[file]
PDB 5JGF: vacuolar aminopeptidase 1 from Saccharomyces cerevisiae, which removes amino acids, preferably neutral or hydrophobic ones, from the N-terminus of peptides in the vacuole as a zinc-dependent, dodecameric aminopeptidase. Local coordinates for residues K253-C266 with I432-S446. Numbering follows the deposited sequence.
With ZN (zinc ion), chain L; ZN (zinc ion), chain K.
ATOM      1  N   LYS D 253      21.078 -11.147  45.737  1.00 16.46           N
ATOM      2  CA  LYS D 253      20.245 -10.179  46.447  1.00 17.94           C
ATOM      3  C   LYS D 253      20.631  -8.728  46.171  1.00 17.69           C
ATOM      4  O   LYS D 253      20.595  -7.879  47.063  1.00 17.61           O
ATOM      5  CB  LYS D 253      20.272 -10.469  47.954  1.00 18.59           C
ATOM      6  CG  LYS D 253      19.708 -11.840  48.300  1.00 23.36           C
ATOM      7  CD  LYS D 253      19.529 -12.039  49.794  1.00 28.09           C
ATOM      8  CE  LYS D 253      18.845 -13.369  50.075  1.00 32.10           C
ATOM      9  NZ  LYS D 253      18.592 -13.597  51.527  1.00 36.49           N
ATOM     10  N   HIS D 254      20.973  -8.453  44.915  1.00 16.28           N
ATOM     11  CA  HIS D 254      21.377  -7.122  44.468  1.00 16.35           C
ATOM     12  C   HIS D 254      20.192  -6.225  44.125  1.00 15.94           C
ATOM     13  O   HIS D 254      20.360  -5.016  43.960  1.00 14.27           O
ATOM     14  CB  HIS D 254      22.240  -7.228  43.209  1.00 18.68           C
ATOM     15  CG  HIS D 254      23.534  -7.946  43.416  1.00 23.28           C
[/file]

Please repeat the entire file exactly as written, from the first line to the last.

PDB 5JGF: vacuolar aminopeptidase 1 from Saccharomyces cerevisiae, which removes amino acids, preferably neutral or hydrophobic ones, from the N-terminus of peptides in the vacuole as a zinc-dependent, dodecameric aminopeptidase. Local coordinates for residues K253-C266 with I432-S446. Numbering follows the deposited sequence.
With ZN (zinc ion), chain L; ZN (zinc ion), chain K.
ATOM      1  N   LYS D 253      21.078 -11.147  45.737  1.00 16.46           N
ATOM      2  CA  LYS D 253      20.245 -10.179  46.447  1.00 17.94           C
ATOM      3  C   LYS D 253      20.631  -8.728  46.171  1.00 17.69           C
ATOM      4  O   LYS D 253      20.595  -7.879  47.063  1.00 17.61           O
ATOM      5  CB  LYS D 253      20.272 -10.469  47.954  1.00 18.59           C
ATOM      6  CG  LYS D 253      19.708 -11.840  48.300  1.00 23.36           C
ATOM      7  CD  LYS D 253      19.529 -12.039  49.794  1.00 28.09           C
ATOM      8  CE  LYS D 253      18.845 -13.369  50.075  1.00 32.10           C
ATOM      9  NZ  LYS D 253      18.592 -13.597  51.527  1.00 36.49           N
ATOM     10  N   HIS D 254      20.973  -8.453  44.915  1.00 16.28           N
ATOM     11  CA  HIS D 254      21.377  -7.122  44.468  1.00 16.35           C
ATOM     12  C   HIS D 254      20.192  -6.225  44.125  1.00 15.94           C
ATOM     13  O   HIS D 254      20.360  -5.016  43.960  1.00 14.27           O
ATOM     14  CB  HIS D 254      22.240  -7.228  43.209  1.00 18.68           C
ATOM     15  CG  HIS D 254      23.534  -7.946  43.416  1.00 23.28           C